The experiences we walked through with Hope have become a part of us, so in some ways, we are different people. The basic lesson through Hope's life and death for me was that I had spent most of my life avoiding the difficult, living in fear of suffering or tragedy. But the worst thing I could imagine happened to me and it didn't destroy me.
Your book is not so much about your own losses as about the nature and purpose of suffering. What do you think is missing in our understanding of suffering?
Nancy: The church today doesn't seem to have a prayer vocabulary for suffering. We only know how to pray for it to be taken away. When Hope was diagnosed, people in the church prayed for healing. Maybe it's the faithless part of us, but we didn't pray that way.
David: The nature of this disease is that every cell in the child's body is impacted. When we announced to our church that the baby Nancy was carrying had Zellweger's, there was almost a sense that, "Well, it was too late for Hope, but this baby is still being formed. There's still a chance God can heal this child." But at 14 weeks, when they did the testing, they could already see the deterioration in Gabe's organs. The disease was already taking effect.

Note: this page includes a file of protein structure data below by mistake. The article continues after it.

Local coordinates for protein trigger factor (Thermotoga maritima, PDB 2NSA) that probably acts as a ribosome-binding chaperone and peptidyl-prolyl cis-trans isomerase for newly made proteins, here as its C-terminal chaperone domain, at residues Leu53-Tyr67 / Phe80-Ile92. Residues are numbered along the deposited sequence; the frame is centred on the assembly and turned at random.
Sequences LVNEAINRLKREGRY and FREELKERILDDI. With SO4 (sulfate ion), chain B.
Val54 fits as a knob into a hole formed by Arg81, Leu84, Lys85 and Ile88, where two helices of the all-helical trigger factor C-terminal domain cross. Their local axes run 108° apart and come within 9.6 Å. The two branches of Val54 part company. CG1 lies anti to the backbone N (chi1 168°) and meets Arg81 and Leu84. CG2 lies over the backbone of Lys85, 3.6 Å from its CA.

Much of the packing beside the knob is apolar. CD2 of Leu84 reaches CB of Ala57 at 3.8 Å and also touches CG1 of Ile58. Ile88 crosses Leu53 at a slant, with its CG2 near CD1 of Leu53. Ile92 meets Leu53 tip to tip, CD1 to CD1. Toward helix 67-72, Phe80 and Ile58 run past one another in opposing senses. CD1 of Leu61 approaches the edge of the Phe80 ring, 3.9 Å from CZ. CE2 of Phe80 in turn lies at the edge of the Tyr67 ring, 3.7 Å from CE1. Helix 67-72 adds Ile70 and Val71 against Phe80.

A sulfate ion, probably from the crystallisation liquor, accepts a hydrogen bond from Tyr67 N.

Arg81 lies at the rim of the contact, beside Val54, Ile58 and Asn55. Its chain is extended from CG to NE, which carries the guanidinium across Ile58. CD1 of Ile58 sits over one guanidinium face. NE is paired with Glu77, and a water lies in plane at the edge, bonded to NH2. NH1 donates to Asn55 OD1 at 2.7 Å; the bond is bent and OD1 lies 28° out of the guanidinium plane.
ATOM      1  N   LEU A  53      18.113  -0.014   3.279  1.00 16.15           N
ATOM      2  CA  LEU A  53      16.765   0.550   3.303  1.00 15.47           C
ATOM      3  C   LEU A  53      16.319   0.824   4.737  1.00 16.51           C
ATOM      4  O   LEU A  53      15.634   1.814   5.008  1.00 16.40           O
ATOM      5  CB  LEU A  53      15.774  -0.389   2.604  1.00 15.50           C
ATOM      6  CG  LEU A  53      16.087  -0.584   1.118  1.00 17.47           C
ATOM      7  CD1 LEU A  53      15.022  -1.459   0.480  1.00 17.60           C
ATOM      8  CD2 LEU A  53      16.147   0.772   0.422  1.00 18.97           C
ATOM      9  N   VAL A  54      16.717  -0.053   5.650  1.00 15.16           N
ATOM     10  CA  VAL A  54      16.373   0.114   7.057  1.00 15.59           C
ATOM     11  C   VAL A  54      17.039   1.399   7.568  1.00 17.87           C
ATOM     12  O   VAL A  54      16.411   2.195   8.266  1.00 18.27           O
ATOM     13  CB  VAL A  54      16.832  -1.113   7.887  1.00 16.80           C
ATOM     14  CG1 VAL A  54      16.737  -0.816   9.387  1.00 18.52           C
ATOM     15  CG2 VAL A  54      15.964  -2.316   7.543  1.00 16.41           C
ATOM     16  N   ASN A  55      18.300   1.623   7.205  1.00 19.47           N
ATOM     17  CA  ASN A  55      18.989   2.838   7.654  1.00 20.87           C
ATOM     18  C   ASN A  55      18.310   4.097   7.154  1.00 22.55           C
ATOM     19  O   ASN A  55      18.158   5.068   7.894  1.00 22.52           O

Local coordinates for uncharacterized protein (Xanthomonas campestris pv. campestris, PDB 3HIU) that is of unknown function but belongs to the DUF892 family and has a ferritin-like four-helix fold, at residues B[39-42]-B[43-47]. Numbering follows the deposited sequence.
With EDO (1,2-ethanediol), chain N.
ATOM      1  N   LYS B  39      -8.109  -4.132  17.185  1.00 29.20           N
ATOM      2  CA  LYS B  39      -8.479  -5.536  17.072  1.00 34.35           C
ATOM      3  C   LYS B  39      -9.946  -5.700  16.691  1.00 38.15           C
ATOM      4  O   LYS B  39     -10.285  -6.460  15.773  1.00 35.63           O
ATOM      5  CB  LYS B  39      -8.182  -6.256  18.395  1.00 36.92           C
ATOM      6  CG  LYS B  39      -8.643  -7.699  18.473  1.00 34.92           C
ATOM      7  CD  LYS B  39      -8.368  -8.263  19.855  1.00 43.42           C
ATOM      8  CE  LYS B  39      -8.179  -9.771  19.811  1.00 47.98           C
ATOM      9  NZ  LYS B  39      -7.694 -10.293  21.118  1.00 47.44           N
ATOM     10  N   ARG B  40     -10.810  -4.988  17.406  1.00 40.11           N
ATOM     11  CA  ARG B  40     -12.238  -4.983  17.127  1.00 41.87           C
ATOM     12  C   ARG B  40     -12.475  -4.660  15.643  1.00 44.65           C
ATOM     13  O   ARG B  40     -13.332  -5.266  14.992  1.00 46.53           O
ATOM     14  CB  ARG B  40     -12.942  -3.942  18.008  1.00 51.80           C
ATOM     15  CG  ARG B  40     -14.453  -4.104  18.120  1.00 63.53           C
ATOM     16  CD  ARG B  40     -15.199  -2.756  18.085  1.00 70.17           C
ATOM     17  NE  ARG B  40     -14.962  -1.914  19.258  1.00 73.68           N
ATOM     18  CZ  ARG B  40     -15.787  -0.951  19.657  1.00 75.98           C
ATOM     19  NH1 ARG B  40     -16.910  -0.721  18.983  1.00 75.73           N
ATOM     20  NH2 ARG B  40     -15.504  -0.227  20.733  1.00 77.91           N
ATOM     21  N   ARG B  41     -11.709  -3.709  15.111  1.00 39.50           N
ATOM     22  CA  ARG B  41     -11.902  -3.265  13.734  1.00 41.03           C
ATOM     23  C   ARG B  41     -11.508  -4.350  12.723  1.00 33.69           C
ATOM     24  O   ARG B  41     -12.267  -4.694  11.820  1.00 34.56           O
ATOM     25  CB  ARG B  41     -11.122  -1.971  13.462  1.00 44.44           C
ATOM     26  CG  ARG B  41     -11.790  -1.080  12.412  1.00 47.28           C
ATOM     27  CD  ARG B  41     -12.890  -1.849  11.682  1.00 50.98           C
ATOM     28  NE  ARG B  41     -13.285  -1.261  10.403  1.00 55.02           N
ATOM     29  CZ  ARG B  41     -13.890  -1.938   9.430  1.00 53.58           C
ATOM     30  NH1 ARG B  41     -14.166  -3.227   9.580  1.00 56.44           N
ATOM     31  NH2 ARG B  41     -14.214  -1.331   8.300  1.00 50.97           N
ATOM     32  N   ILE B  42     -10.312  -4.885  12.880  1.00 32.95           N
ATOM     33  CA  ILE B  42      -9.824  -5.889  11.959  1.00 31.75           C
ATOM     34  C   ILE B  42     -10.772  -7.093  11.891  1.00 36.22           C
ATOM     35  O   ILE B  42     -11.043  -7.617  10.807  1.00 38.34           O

Nancy: There's an inconsistency in the church. If a child is born with Down syndrome, people don't pray for that child to be healed. We believe that is the essence of that child. There are certain physical conditions that, in our experience, we've never seen God heal. It was hard for us knowing that there were people who thought we didn't have the faith to pray for our children to be healed. But, actually, I think it takes significant faith to say, "God, I trust you and I believe you are good even though I don't believe you are going to heal my child."
David: It's not that we don't believe God is capable of healing a baby with Zellweger. But he's never done it.
Nancy: I got an e-mail from a woman who told me she and her kids were praying for us. She said she was looking forward to showing her kids the miracles God can do.
David: What happens to those people and to their children when our babies die? Now they are left with questions about God's goodness.
Nancy: If healing is the only answer or the only pursuit, that's confusing. Matt came home from school one day and asked me if there was any chance Hope might live. "God can do anything," I told him, "but all I know is that the doctors have told us that there is no treatment and no cure and that there are no survivors."